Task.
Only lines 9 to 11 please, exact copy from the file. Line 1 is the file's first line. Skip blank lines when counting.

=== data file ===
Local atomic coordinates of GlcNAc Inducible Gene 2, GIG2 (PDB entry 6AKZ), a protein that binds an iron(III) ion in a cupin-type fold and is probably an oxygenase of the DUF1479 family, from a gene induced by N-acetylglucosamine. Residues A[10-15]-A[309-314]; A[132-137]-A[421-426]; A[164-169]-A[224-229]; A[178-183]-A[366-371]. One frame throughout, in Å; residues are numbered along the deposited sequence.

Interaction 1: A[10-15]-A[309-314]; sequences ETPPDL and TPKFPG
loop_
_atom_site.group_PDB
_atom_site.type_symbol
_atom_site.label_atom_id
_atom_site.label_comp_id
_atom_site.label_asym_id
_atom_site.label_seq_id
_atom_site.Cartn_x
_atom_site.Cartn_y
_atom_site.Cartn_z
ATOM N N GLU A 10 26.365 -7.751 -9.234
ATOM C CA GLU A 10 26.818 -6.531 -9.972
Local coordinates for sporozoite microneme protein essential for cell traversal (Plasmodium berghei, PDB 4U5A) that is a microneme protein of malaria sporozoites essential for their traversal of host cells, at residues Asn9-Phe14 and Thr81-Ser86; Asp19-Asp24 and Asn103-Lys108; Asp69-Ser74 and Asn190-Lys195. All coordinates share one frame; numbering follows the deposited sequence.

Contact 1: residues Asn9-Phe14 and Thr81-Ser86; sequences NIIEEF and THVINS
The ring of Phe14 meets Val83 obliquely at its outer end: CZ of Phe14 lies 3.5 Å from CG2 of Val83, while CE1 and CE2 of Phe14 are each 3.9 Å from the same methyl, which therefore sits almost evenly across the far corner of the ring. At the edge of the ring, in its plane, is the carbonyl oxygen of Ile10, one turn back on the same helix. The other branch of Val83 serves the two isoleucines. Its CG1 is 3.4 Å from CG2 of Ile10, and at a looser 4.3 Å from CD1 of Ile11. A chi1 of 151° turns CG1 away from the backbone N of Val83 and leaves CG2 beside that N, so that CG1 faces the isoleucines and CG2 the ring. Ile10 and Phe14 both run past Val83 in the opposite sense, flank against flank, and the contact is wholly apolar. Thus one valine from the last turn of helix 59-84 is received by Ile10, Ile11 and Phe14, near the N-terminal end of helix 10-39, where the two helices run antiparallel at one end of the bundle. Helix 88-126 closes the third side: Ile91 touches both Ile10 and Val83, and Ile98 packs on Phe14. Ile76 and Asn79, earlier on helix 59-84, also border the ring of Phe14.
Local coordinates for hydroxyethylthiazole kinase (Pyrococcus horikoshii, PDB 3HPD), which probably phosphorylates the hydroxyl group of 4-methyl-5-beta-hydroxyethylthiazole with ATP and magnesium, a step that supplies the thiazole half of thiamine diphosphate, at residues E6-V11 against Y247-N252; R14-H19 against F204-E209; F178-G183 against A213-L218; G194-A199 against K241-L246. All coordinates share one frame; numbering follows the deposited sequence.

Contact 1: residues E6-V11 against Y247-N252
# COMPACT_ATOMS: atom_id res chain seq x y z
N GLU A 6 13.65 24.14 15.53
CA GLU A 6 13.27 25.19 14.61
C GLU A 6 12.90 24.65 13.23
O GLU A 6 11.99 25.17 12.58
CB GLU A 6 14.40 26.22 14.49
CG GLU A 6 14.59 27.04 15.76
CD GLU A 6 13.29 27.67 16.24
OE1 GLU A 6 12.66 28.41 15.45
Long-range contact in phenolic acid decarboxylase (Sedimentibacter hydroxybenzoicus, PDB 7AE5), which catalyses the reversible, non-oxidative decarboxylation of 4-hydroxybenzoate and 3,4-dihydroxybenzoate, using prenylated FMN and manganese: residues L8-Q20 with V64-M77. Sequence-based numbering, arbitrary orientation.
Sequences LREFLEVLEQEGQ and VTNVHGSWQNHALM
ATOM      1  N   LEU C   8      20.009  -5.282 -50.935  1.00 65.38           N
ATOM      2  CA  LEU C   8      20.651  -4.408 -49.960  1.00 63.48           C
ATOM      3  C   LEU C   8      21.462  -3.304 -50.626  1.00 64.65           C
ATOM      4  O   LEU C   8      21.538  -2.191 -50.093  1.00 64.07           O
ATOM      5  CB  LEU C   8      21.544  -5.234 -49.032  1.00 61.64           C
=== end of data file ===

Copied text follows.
_atom_site.label_seq_id
_atom_site.Cartn_x
_atom_site.Cartn_y